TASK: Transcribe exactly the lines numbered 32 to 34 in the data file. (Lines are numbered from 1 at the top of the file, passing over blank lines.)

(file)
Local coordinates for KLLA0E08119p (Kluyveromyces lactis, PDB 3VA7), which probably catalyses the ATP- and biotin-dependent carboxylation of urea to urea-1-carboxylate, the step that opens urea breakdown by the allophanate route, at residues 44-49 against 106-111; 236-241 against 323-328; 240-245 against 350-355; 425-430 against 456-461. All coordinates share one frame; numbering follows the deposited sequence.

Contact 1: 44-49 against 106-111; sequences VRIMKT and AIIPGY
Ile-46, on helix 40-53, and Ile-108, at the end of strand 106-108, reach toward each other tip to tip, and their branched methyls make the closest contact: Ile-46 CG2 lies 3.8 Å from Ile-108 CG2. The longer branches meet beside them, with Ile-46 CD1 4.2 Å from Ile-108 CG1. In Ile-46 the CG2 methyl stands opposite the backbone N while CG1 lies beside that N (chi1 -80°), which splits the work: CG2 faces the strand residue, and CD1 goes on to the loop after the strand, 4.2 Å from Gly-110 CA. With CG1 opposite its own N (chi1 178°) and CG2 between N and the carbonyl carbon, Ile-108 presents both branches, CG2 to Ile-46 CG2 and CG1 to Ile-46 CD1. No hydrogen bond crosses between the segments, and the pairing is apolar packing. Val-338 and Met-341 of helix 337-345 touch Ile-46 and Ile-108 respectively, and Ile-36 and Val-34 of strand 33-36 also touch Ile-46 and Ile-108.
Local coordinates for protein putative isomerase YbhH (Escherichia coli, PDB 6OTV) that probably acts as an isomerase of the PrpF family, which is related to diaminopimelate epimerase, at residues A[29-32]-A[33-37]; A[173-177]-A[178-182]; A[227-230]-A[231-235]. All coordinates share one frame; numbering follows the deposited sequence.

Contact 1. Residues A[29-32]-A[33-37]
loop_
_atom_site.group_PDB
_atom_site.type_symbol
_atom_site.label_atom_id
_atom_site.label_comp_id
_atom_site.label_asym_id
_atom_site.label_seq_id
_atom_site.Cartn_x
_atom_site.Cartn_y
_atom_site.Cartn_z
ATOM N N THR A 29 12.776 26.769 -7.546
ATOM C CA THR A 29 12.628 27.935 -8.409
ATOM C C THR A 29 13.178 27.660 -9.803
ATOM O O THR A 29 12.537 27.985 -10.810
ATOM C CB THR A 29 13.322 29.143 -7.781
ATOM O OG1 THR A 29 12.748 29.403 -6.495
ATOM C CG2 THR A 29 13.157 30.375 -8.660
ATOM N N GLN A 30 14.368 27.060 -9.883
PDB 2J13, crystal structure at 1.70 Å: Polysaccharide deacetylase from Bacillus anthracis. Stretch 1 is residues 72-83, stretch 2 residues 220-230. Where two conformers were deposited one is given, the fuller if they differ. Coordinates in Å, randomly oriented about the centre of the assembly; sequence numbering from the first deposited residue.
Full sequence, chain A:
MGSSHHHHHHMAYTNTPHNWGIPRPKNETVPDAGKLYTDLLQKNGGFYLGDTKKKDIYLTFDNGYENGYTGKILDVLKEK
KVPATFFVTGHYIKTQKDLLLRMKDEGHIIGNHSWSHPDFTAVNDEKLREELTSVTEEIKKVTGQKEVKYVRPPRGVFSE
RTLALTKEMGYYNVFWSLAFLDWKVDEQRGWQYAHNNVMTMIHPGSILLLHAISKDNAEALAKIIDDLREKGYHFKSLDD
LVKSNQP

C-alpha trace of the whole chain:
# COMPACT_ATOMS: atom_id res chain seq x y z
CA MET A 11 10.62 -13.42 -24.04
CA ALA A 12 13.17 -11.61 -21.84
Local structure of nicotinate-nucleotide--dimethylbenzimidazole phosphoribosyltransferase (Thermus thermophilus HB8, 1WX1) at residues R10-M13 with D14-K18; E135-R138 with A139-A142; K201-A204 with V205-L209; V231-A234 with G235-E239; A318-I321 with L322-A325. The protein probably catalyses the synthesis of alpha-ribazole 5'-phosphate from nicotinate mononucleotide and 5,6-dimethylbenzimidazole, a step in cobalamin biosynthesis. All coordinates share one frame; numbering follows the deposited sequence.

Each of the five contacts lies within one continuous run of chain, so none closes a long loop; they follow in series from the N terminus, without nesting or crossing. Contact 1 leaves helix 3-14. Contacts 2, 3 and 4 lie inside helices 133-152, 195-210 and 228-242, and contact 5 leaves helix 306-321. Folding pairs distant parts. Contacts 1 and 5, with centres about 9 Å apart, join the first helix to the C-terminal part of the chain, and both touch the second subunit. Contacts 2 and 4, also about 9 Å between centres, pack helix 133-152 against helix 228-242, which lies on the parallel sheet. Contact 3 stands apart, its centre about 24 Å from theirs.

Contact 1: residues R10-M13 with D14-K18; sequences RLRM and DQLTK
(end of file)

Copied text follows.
CA MET A 11 10.62 -13.42 -24.04
CA ALA A 12 13.17 -11.61 -21.84
Local structure of nicotinate-nucleotide--dimethylbenzimidazole phosphoribosyltransferase (Thermus thermophilus HB8, 1WX1) at residues R10-M13 with D14-K18; E135-R138 with A139-A142; K201-A204 with V205-L209; V231-A234 with G235-E239; A318-I321 with L322-A325. The protein probably catalyses the synthesis of alpha-ribazole 5'-phosphate from nicotinate mononucleotide and 5,6-dimethylbenzimidazole, a step in cobalamin biosynthesis. All coordinates share one frame; numbering follows the deposited sequence.